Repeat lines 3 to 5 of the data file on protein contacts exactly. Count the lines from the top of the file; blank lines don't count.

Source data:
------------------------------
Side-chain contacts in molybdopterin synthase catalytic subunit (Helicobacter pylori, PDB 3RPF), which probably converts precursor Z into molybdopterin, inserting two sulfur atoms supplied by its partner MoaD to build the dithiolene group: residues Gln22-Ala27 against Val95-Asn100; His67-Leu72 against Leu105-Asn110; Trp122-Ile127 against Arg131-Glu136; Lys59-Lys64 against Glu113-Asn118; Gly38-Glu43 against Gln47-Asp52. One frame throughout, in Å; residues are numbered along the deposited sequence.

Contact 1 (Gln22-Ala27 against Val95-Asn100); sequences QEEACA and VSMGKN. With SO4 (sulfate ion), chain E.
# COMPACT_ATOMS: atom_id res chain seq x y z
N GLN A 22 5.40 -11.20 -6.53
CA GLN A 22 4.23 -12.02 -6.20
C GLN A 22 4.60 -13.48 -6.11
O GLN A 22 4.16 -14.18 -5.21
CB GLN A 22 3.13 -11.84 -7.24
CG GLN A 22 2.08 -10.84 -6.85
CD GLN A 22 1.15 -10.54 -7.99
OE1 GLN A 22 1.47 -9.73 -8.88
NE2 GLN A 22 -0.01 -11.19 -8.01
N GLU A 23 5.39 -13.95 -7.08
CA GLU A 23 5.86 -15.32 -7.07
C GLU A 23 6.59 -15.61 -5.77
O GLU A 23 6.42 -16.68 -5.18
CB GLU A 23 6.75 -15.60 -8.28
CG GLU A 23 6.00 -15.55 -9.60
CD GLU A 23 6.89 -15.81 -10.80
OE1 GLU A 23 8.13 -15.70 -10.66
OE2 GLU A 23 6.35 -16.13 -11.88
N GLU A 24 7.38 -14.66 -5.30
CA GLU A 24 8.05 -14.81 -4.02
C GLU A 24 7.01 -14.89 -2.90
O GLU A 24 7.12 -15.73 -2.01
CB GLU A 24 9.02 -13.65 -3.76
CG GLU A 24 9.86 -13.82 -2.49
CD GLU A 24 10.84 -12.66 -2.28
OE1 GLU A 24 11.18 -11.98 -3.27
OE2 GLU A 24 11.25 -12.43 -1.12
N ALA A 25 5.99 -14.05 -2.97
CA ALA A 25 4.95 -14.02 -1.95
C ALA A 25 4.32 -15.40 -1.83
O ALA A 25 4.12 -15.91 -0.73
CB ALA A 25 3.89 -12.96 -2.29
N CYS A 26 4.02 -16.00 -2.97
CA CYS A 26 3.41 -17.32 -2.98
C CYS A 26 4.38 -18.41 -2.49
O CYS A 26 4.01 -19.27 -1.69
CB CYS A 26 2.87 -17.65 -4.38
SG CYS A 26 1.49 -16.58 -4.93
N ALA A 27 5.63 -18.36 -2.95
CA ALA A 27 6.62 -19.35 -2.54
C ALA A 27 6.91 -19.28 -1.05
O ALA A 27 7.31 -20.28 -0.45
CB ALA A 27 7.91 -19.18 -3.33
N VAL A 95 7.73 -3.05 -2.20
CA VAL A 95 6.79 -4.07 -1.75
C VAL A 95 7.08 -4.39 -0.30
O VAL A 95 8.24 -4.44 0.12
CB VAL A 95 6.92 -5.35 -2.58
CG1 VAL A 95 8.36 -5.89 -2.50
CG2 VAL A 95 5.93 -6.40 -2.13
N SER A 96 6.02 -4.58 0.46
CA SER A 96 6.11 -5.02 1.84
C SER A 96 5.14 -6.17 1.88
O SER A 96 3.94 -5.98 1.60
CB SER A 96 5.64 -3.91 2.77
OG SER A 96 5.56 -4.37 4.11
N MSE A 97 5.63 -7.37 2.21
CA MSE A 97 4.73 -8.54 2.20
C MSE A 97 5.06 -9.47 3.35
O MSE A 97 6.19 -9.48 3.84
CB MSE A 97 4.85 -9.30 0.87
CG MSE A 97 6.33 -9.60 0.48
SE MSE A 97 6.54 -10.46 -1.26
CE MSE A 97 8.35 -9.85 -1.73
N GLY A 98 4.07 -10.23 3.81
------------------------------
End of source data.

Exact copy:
# COMPACT_ATOMS: atom_id res chain seq x y z
N GLN A 22 5.40 -11.20 -6.53
CA GLN A 22 4.23 -12.02 -6.20